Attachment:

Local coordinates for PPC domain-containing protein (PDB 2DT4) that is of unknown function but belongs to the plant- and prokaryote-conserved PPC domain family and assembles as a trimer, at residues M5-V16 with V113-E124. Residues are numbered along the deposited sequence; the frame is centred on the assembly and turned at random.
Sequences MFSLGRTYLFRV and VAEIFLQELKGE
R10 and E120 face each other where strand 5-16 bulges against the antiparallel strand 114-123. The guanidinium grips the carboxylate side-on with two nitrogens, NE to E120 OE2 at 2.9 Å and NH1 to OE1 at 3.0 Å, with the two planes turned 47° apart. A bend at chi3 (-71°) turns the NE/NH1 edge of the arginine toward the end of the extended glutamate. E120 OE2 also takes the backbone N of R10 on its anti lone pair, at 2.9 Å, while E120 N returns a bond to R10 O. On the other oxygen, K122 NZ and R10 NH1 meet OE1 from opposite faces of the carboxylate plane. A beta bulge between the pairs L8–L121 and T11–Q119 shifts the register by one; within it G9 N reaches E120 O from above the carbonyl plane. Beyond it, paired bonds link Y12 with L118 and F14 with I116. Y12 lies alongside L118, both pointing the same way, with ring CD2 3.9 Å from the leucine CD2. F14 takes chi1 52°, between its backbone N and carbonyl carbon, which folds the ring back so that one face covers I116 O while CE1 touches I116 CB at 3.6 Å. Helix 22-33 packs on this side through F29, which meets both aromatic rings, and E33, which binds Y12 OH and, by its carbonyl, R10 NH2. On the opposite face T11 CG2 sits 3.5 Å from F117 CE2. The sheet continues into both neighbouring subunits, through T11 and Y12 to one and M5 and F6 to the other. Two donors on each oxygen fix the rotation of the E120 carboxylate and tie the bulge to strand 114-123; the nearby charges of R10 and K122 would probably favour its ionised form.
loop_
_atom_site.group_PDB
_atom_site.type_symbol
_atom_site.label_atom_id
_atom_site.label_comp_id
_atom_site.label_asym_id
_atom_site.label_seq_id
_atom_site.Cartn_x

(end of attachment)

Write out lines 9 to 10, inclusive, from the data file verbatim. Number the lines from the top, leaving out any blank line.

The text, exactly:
_atom_site.label_asym_id
_atom_site.label_seq_id